Notably, our method has the potential to detect and characterize functionally distinct subpopulations of specific binding events in a challenging biofluid. This is a significant advantage that existing technologies in the ensemble lack, such as BLI, surface plasmon resonance (SPR), isothermal titration calorimetry (ITC), and ELISA. BLI, SPR, and nanopore sensors are amenable to parallel recording technologies, but ITC cannot be used at high throughput and necessitates large amounts of proteins. Our modular sensors rely on a single-molecule detector that enables direct measurements of time-resolved protein binding events at adjustable protein concentrations. These nanopore sensors feature high-affinity protein binders that do not cross-react. In addition, our sensors may be further developed for concurrently identifying two or more target proteins of varying binding affinity and specificity because each protein would provide a specific signature. These competitive binding interactions against the same protein binder cannot be analyzed using bulk-phase techniques. We probe the complexity and heterogeneity of protein recognition events without requiring any additional exogenous tag or peptide tail. In addition, this sensor formulation includes a system that precludes the occurrence of nonspecific binding events or protein inactivation at the liquid-surface interface, as in the case of surface immobilization-based sensors. Our proposed approach shows prospects for discovering rare and short-lived binding events, which are unlikely to be detectable by prevailing technologies. In extreme conditions of unusually high kon, such as those in the range of 107−109 M−1s−129, we show that our method can be utilized to measure such values (e.g., for hSUMO1 and WDR5). In nanopore-based sensing, the koff can be recorded up to a value of ~105 s−18. In contrast, SPR and BLI have challenges detecting this value greater than 1 s−1. Nanopore sensors with external protein recognition elements may detect protein levels at least two orders of magnitude below the KD in solution31. If these nanopores encompass very high-affinity binders, such as affibodies, with a KD in a low-picomolar range64, then their detection sensitivity may attain pg/ml levels. Hence, these sensors can operate at clinically relevant concentration ranges of proteins and with an extended time bandwidth of at least eight orders of magnitude. In this process, the analyte-induced events are unambiguously distinguished from other nonspecific current blockades of biofluid constituents. With further developments, these sensors can be integrated with high-throughput technologies for biomarker profiling in biomedical diagnostics.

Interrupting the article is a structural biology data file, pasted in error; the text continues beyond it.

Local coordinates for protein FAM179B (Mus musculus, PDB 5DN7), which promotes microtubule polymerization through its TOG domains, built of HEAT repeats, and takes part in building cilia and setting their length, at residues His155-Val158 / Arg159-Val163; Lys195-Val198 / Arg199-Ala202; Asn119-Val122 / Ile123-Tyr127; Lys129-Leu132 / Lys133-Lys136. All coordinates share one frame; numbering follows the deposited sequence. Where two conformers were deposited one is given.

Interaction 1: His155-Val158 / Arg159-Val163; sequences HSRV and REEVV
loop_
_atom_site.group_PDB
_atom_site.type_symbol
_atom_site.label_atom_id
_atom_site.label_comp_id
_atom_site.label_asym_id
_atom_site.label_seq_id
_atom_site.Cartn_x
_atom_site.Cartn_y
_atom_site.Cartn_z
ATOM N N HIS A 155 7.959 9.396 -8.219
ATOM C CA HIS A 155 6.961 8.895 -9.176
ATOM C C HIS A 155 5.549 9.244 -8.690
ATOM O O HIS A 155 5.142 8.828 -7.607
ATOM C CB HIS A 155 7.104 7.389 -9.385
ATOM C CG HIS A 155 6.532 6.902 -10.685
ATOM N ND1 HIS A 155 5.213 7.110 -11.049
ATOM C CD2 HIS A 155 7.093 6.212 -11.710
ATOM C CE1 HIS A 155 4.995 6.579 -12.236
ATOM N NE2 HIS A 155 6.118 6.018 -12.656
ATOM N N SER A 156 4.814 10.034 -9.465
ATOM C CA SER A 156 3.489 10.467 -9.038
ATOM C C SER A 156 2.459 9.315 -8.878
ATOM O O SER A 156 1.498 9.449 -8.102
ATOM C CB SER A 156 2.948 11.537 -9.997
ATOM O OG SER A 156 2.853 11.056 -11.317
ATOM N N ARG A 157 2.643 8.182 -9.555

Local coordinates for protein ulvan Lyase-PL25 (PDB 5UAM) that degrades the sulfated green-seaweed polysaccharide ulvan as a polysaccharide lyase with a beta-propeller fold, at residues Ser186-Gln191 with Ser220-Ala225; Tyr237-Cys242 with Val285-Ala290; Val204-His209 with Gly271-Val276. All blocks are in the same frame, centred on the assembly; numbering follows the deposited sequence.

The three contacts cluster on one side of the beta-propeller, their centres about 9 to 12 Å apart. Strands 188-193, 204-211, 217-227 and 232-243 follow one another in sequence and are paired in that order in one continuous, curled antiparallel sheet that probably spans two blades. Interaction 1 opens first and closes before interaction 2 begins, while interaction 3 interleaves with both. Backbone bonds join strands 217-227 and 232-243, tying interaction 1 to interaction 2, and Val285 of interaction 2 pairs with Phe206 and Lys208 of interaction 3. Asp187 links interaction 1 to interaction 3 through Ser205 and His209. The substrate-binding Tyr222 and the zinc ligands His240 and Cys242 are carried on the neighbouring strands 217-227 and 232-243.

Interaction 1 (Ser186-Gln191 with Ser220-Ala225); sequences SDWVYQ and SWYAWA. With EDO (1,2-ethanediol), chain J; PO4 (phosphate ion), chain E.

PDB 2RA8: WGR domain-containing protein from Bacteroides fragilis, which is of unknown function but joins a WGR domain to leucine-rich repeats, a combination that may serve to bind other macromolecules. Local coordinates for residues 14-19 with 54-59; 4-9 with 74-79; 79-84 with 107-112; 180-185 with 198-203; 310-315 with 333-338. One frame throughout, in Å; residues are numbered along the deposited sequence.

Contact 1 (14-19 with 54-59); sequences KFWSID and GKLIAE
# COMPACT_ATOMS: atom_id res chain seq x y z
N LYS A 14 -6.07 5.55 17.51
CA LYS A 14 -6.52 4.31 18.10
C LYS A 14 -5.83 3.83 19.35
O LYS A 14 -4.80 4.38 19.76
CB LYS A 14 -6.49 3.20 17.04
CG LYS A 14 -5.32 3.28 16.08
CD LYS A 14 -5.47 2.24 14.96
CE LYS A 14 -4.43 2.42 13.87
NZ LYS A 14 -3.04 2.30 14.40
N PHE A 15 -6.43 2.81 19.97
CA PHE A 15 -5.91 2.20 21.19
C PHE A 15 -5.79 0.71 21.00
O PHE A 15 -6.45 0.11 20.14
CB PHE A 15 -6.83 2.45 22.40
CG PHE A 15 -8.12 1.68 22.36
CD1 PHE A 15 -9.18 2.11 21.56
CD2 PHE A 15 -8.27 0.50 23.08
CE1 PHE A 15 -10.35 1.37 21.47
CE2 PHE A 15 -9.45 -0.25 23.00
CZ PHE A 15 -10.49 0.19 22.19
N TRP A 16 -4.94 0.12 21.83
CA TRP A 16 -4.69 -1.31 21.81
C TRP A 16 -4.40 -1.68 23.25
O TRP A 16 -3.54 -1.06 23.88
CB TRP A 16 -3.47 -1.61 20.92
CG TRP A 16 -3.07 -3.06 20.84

Computational grafting of monobodies onto tFhuA

For the structural prediction of nanopore sensors, the amino acid sequence of each monobody (FN3, FN3SUMO, Mb4, and Adnectin1) was inserted at the N-terminus of tFhuA via a (GGS)2 peptide tether31,33. 3D structural models of the nanopore sensors were generated in silico using AlphaFold248,49. All parameters were kept the same for all nanopore sensors. The predicted structures of sensors were confirmed by comparisons with individual structures of FhuA and monobodies.

Synthetic gene construction

Three derivatives of wild-type fibronectin type-III (FN3) were used to develop these sensors. The cDNA sequences of these fn3 genes, namely fn3sumo, mb4, and adnectin1, were fused to the 5′ end of the tfhua gene via a (GGS)2-encoding linker by a restriction-free cloning method65. The cDNA sequences of Mb4 and Adnectin1 were synthesized by Eurofins Genomics (Louisville, KY) and Integrated DNA Technologies (IDT, Coralville, Iowa), respectively. The construction of the fn3sumo gene was made based on ySMB945. The cDNA sequence of all three fibronectin derivatives was first amplified using Q5 high-fidelity DNA polymerase (New England BioLabs, Ipswich, MA) from their respective template DNA. PCR products were separated on 1% agarose gel and purified using a Gel extraction kit (Promega, CA). Sequences of forward and reverse primers are listed in Supplementary Table 21. Amplified products of fn3sumo and mb4 genes were then fused to the 5′ end of tfhua cloned in pPR-IBA1 plasmid (IBA, Goettingen, Germany). adnectin1 was joined at the 5′ end of tfhua in pET28a (EMD Millipore, Burlington, MA). The pET28-tFhuA plasmid was constructed by inserting the gene between BamHI and XhoI restriction sites after amplification with forward and reverse primers of tFhuA (Supplementary Table 21). All the gene sequences were verified by sequencing (MCLab, San Francisco, CA). The pET11a-hSUMO1 was kindly provided by Fauke Mechior (Addgene plasmid #53138).